As opposed to other perspective methods, Thibault’s work is primarily a collection of views "of sites embellished by the most beautiful buildings in Italy" (Chapuis) which reveal their mathematical structure. Without losing any of its rigor, the architect-artist’s scientific demonstration is stamped with memories of Italy and the attentive study of the great classical landscape painters such as Poussin, and especially the three French masters of architectural views cited by Fontaine and whose works Thibault collected: Israël Sylvestre, Sebastien Leclerd, and Jacques Callot. In each plate, the abstract schemas are systematically subordinate to real or imaginary landscapes of Rome, perfectly finished and enlivened, and many inspired by the author’s delicate watercolors.
The Walls of Rome, one of the drawings we present here, can be recognized in Plate 37 which illustrates a course in shadows and and is lightly reworked. The scene is dominated by a massive construction of superimposed arcades which is reminiscent of Hadrian’s Wall with its square towers and arches on the façade turned toward the city, but also of the Aqua Claudia aqueduct which rests on this wall near the Porta Maggiore. The artist brings his architectural caprice to life by multiplying details handled with remarkable precision: wild vegetation invading the ruins, Cyprus and parasol pine trees, the stony shoulders of the path, bricks laid bare by fallen render, ripples of water in the sluice. More than simple human figures, the figures narrate a genuine story: a Roman kneels before an oratory, while a group of street musicians interrupt the dance to give information to a passerby under the curious gaze of two foreign strangers recognizable by their cloaks. Skillfully using the whiteness of the paper, the draughtsman has flooded the landscape with a warm evening light which fuses the ruins and Nature by draping them in the same faded dominantly brown shades and reinforcing the contrast between the majestic severity of the buildings and the picturesque Roman people.
With Thibault, this automnal hue is that of ancient Rome and its past grandeur. It can always be found in his Italian views, whether they are real, idealized as in The Walls of Rome, or dreamt, as in this “conjecture on the route of the ancient Romans” which we also present. Dated 1813, this large composition belongs to a period when the artist devoted himself entirely to drawing while exploring all of the complexity of perspective. He reveals here his perfect understanding of geometric rules, his virtuoso handling of watercolor, and also his talents as an architect, because he recreates, without any pretence of archaeological exactitude, the ancient buildings which have disappeared. Most, in fact, come out of his imagination, and only a few are rooted in ancient works, such as the spectacular Septizodium erected by Septimus Severus at the foot of Mont Palatine and razed at the Renaissance, or the aqueduct of Nero which can be recognized in the distance.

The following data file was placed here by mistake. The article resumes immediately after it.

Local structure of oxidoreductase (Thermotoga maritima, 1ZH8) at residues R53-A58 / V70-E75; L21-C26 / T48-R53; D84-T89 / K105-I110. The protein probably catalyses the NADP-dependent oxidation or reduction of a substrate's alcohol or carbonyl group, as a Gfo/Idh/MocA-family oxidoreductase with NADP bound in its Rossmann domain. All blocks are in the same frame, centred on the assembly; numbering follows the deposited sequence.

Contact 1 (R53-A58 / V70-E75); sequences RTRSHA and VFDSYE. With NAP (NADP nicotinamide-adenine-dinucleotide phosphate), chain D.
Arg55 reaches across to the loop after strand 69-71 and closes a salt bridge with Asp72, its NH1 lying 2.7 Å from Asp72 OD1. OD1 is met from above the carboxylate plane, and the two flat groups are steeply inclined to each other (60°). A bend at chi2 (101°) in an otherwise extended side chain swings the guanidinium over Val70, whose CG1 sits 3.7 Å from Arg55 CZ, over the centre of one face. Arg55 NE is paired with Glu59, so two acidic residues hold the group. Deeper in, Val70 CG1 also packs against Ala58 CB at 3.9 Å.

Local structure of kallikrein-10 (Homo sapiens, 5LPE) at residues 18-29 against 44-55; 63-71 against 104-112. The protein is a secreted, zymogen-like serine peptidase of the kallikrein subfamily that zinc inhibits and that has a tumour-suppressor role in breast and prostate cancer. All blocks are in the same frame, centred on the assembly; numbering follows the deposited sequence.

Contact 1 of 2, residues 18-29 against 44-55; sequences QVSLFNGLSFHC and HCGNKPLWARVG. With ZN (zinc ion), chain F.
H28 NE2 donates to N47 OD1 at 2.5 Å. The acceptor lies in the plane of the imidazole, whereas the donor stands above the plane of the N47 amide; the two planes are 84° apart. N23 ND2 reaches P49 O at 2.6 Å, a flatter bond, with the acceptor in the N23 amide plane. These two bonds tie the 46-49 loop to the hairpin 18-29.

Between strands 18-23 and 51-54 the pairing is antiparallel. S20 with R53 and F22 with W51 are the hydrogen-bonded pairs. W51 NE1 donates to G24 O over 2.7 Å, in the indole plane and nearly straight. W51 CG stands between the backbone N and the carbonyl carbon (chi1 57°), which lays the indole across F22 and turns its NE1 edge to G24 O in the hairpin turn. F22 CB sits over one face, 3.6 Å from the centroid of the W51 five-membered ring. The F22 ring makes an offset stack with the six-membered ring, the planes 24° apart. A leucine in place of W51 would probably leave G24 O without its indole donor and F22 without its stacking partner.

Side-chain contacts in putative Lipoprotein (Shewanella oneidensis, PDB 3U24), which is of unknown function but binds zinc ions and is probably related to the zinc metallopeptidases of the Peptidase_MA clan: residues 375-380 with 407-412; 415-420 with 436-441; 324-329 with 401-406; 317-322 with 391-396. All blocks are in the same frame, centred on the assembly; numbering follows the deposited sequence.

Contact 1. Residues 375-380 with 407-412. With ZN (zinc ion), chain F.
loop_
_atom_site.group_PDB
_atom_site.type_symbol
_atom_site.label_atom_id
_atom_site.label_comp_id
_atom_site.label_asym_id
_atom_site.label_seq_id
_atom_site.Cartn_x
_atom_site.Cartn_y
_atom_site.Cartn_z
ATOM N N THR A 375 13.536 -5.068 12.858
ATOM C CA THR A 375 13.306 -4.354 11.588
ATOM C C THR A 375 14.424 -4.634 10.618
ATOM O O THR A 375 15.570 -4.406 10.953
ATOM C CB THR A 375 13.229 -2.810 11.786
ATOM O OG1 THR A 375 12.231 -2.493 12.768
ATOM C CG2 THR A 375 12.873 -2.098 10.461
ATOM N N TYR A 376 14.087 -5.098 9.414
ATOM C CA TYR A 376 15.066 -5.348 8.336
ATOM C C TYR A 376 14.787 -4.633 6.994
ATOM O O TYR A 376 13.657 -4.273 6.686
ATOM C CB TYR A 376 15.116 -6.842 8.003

Thibault situates the scene at the entrance to the gates of Rome, along a large road, place for traditional sepulchers for the Romans where steles, columbaria, mausolea, and statues are raised. Nonetheless, as a reminder that this still intact magnificence is perishable, a funerary cortege makes its way among the tombs preceded by a crier who summons pilgrims and inhabitants of Rome. The work is instilled with a poetic ambiance and invites contemplation. As for a young woman holding the urn of her spouse, she seems to personify this eternal city so dear to the draughtsman, so resplendently beautiful under a limpid sky and lasting through the centuries in dulled marbles, worn cobblestones, and the light amber foliage of the trees.
General Bibliography (Unpublished Work)
Pierre François Léonard FONTAINE, "Notice sur J. T. Thibault," Jean-Thomas Thibault, Application de la perspective linéaire aux arts du dessin, Paris, J. Renouard, 1827, pp. IX-XV.
Jean-Philippe GARRIC, Recueils d’Italie : les modèles italiens dans les livres d’architecture français, Sprimont, Mardaga, 2004.